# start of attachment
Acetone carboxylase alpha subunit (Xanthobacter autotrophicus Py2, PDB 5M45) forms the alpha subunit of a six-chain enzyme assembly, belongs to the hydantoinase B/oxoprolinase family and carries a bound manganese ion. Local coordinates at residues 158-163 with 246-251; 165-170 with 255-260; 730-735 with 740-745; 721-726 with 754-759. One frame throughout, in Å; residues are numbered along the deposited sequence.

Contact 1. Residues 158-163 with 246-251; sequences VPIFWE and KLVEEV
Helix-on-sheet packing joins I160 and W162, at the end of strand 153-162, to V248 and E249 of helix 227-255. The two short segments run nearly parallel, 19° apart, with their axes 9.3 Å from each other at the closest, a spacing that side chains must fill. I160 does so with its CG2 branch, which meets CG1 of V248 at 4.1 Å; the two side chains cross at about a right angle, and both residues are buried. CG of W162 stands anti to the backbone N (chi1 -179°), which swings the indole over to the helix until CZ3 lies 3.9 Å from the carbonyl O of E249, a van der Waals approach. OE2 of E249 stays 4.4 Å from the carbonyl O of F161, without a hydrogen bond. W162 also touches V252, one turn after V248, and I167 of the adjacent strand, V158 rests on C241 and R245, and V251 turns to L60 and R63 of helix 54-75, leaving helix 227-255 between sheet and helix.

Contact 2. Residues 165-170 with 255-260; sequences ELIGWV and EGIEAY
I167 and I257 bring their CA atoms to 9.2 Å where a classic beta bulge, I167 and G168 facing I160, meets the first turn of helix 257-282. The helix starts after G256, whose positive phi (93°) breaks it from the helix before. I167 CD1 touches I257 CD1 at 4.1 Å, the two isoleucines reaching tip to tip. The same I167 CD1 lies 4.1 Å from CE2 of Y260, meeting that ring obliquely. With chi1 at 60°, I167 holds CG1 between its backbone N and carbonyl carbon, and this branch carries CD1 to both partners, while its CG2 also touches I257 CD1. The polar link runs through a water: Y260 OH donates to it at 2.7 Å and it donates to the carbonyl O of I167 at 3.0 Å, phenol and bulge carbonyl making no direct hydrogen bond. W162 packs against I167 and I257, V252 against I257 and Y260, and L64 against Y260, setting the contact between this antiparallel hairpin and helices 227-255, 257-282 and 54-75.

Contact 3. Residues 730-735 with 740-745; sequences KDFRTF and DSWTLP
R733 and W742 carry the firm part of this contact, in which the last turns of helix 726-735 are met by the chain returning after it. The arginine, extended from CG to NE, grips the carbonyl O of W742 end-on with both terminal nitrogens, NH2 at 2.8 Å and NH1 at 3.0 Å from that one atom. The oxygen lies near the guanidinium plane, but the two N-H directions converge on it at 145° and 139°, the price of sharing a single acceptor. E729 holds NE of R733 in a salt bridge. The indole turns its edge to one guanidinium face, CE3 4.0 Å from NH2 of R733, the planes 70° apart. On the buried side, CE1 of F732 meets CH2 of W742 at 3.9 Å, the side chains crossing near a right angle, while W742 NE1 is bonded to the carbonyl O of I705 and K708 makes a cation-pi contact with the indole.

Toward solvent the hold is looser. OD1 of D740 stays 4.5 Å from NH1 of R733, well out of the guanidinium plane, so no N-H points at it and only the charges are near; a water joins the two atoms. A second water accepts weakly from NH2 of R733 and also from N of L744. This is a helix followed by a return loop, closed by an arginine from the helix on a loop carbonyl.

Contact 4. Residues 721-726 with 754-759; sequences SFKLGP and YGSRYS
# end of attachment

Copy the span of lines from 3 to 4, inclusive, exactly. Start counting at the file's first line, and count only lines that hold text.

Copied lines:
Helix-on-sheet packing joins I160 and W162, at the end of strand 153-162, to V248 and E249 of helix 227-255. The two short segments run nearly parallel, 19° apart, with their axes 9.3 Å from each other at the closest, a spacing that side chains must fill. I160 does so with its CG2 branch, which meets CG1 of V248 at 4.1 Å; the two side chains cross at about a right angle, and both residues are buried. CG of W162 stands anti to the backbone N (chi1 -179°), which swings the indole over to the helix until CZ3 lies 3.9 Å from the carbonyl O of E249, a van der Waals approach. OE2 of E249 stays 4.4 Å from the carbonyl O of F161, without a hydrogen bond. W162 also touches V252, one turn after V248, and I167 of the adjacent strand, V158 rests on C241 and R245, and V251 turns to L60 and R63 of helix 54-75, leaving helix 227-255 between sheet and helix.

Contact 2. Residues 165-170 with 255-260; sequences ELIGWV and EGIEAY